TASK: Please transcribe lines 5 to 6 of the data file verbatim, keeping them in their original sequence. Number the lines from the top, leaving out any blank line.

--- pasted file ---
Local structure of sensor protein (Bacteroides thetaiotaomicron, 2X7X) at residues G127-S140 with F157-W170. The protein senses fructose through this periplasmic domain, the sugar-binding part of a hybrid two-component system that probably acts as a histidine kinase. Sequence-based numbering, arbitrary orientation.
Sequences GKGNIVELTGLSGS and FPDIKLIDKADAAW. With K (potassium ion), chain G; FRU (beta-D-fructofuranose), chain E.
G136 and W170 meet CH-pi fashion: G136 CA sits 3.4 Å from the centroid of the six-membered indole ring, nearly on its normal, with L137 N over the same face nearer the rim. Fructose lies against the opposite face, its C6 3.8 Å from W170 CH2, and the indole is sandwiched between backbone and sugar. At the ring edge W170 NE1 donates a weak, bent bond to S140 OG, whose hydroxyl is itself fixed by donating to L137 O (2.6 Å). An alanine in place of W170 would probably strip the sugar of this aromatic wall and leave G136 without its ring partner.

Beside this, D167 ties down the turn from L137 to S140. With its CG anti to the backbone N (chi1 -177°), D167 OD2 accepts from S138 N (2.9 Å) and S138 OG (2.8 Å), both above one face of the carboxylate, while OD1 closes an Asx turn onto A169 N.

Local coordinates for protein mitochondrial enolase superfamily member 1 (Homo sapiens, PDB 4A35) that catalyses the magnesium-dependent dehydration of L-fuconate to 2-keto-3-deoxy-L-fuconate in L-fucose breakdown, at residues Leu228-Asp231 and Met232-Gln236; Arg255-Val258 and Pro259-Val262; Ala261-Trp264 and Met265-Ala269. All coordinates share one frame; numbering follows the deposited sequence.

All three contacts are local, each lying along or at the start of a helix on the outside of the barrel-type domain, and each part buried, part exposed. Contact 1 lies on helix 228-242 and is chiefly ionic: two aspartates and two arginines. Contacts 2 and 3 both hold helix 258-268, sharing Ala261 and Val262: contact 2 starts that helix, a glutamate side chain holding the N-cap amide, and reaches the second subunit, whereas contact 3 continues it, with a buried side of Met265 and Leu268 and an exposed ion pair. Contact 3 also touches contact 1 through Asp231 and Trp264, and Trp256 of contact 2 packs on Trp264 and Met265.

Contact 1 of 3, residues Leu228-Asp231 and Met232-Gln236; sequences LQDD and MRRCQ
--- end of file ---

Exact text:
Local coordinates for protein mitochondrial enolase superfamily member 1 (Homo sapiens, PDB 4A35) that catalyses the magnesium-dependent dehydration of L-fuconate to 2-keto-3-deoxy-L-fuconate in L-fucose breakdown, at residues Leu228-Asp231 and Met232-Gln236; Arg255-Val258 and Pro259-Val262; Ala261-Trp264 and Met265-Ala269. All coordinates share one frame; numbering follows the deposited sequence.

All three contacts are local, each lying along or at the start of a helix on the outside of the barrel-type domain, and each part buried, part exposed. Contact 1 lies on helix 228-242 and is chiefly ionic: two aspartates and two arginines. Contacts 2 and 3 both hold helix 258-268, sharing Ala261 and Val262: contact 2 starts that helix, a glutamate side chain holding the N-cap amide, and reaches the second subunit, whereas contact 3 continues it, with a buried side of Met265 and Leu268 and an exposed ion pair. Contact 3 also touches contact 1 through Asp231 and Trp264, and Trp256 of contact 2 packs on Trp264 and Met265.